February 9, 2009 Updated
IBUKI "First Light" Acquisition
JAXA successfully acquired the “First Light” by the Greenhouse Gases Observing Satellite “IBUKI” (GOSAT) during the course of its initial functional check. The data was acquired by the onboard sensors of the IBUKI, the Fourier Transform Spectrometer (TANSO-FTS) and the Cloud and Aerosol Imager (TANSO-CAI), which were just activated. The IBUKI was launched at 12:54 p.m. on January 23 (Japan Standard Time.) Its initial functional check has been carried out on schedule, and the satellite is in good condition.
We will continue to carry out the initial functional check, which is scheduled to be completed in three months after its launch. JAXA, the National Institute for Environmental Studies (NIES), and the Ministry of the Environment (MOE) will then cooperatively carry out the initial calibration and validation operations including comparing IBUKI data and data acquired on the ground, confirming the data accuracy, and making compensations based on the data.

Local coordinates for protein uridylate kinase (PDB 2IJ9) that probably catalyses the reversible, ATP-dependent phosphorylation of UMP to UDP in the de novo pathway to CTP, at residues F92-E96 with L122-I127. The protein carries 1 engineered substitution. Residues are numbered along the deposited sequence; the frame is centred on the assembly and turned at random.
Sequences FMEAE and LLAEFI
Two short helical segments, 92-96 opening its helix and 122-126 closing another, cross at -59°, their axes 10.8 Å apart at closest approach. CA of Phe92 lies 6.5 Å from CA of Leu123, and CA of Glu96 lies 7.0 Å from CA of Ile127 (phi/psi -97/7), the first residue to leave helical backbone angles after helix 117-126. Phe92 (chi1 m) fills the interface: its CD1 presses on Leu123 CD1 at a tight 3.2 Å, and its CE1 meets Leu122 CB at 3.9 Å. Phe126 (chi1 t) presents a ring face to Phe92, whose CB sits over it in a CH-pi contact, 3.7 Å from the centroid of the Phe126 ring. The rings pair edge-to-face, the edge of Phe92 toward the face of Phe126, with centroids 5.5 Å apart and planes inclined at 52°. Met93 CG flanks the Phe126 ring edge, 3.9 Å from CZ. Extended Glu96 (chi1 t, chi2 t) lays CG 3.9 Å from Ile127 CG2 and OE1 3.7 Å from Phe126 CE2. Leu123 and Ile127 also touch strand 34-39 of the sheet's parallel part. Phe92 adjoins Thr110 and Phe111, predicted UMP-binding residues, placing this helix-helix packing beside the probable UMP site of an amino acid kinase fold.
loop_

JAXA provided a live report of the launch of the Wideband InterNetworking engineering test and Demonstration Satellite "IBUKI" (GOSAT) H-IIA Launch Vehicle No. 15 from a studio at Tanegashima with JAXA employees' comments.
The H-IIA Launch Vehicle No. 15 is a "H2A202" model with two solid rocket boosters (SRBs).
You can check the real-time launch status of the H-IIA F15 at the Mitsubishi Heavy Industries Ltd.. Website (the special site for the H-IIA Launch Services Flight No. 15.)
The "IBUKI" (GOSAT) is a satellite project to observe the concentration distribution of greenhouse gases that cause global warming, and to help reduce carbon dioxide (CO2) emissions covered by the “Kyoto Protocol.” The satellite is expected to play an important role in monitoring global environmental changes and look out for any small warning signs that could affect our future.
Ibuki is currently in its final stage of preparations before launch, scheduled for the winter of the fiscal year 2008. We interviewed Ibuki project manager Takashi Hamazaki.
Seven small payloads are scheduled to be launched together with the "IBUKI."